Take the 2-minute tour ×
Stack Overflow is a question and answer site for professional and enthusiast programmers. It's 100% free, no registration required.

I am running some SQL that identifies records which need to be marked for deletion and to insert a value into those records. This value must be changed to render the record useless and each record must be changed to a unique value because of a database constraint.

SET Username = 'Deleted' + (ISNULL(
         Cast(SELECT RIGHT(MAX(Username),1)
              FROM Users WHERE Username LIKE 'Deleted%') AS INT)
                  ,0) + 1
a.Username = 'AVSOMPOL\' + b.sAMAccountName
WHERE (b.sAMAccountName is NULL
AND a.Username LIKE 'AVSOMPOL%') OR b.userAccountControl = 514

This is the important bit:

    SET Username = 'Deleted' + (ISNULL(
         Cast(SELECT RIGHT(MAX(Username),1)
              FROM Users WHERE Username LIKE 'Deleted%') AS INT)
                  ,0) + 1

What I've tried to do is have deleted records have their Username field set to 'Deletedxxx'. The ISNULL is needed because there may be no records matching the SELECT RIGHT(MAX(Username),1) FROM Users WHERE Username LIKE 'Deleted%' statement and this will return NULL.

I get a syntax error when trying to parse this (Msg 156, Level 15, State 1, Line 2 Incorrect syntax near the keyword 'SELECT'. Msg 102, Level 15, State 1, Line 2 Incorrect syntax near ')'.

I'm sure there must be a better way to go about this, any ideas?

share|improve this question
Can you add a bit field to that table (e.g. IsDeleted) and use that to mark this instead? Will make for faster queries to get all non-deleted users. –  Paddy Apr 20 '10 at 11:41
No - I can't modify the way the application behaves so this wouln't serve to disable a user. The username field actually contains the network login id for the user and the application uses this to log users on using Windows credentials, removing this is the only way I can think of disabling an account. –  David Neale Apr 20 '10 at 12:41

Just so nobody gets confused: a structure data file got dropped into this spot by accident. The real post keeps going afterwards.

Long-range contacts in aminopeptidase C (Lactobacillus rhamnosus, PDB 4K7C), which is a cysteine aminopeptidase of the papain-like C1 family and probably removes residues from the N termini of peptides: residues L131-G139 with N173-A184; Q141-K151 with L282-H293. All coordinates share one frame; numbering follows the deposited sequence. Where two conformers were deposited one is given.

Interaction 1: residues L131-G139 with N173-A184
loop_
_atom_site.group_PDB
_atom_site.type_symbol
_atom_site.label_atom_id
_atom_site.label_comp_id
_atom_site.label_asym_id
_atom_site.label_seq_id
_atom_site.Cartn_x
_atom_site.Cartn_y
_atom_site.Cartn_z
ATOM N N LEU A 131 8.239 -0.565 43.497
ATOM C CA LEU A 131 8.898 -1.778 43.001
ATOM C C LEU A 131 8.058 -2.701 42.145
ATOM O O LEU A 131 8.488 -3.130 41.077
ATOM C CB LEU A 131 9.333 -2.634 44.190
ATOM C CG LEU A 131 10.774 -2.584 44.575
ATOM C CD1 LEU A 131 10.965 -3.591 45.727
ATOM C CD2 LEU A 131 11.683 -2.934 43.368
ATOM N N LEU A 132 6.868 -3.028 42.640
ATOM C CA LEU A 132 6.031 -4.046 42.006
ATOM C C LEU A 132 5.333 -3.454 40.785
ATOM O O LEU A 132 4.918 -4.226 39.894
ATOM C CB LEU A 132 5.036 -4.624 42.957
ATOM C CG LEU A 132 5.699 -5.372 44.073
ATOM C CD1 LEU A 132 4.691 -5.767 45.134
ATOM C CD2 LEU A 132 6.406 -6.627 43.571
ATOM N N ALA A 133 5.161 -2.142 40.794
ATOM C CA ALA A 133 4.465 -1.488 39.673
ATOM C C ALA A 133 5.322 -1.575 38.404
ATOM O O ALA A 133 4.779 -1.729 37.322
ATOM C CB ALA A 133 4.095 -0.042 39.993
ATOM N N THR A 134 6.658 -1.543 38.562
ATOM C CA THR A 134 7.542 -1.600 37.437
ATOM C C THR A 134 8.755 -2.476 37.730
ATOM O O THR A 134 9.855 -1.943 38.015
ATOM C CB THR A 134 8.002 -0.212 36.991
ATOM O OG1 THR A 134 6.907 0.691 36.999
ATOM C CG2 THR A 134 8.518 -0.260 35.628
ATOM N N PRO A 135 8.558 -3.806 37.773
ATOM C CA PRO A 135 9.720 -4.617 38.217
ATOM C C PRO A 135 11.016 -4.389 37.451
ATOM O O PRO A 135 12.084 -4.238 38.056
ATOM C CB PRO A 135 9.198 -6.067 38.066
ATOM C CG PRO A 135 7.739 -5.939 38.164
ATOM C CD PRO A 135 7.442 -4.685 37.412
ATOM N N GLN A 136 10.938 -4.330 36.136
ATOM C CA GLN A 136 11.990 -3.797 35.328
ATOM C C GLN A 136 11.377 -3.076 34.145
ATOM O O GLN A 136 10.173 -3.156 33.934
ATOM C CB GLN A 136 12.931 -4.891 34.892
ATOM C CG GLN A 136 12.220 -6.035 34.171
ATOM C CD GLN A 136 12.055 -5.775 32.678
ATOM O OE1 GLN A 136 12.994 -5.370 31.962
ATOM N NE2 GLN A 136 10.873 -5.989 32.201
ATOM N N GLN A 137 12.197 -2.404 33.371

3 Answers 3

up vote 1 down vote accepted

If your Users table already has an integer PK column, you can simply use this column to generate 'Deleted'+PK usernames.

Btw, would the SELECT RIGHT(MAX(Username),1) not fail after 10 users? Better to use SUBSTRING().

share|improve this answer
Excellent - that's a far better idea than my solution. And yes, I overlooked the failure after 10 users. –  David Neale Apr 20 '10 at 12:44

Is it strictly necessary to use incremental 'xxx' values? Couldn't you just use random values?

SET Username = Username + '_deleted_' + CAST(NEWID() AS char(36))

Additionally, it might be a bad idea to overwrite the login completely. Given that you disable the record, not delete it entirely, I assume that you need it for audit purposes or smth. like that. In this case, records with IDs like 'Deleted1234' might be too anonymous.

share|improve this answer
Good suggestion, I'll go with using the PK but I didn't know about NEWID() so thanks. The records are simply being left because there are too many indexes linking to them but there are other attributes being left with the record that can uniquely identify the user. –  David Neale Apr 20 '10 at 13:55

I suspect this would work better as a multi-step SQL statement, but I'm unsure if that's reasonable.

The error you're seeing is because you're trying to concatenate an int to a string, you're also adding 1. Your order of operations is all screwy in that set statement. This does what you're asking, but it will fail the minute you get more than 9 deleted entries.

SELECT RIGHT(MAX(Username),1) 
FROM #Users WHERE username LIKE 'DELETED%') 
, 0) + 1 ) 

edit: sorry for the horrible formatting. Couldn't figure out how to make it readable.

share|improve this answer

Your Answer


By posting your answer, you agree to the privacy policy and terms of service.

Not the answer you're looking for? Browse other questions tagged or ask your own question.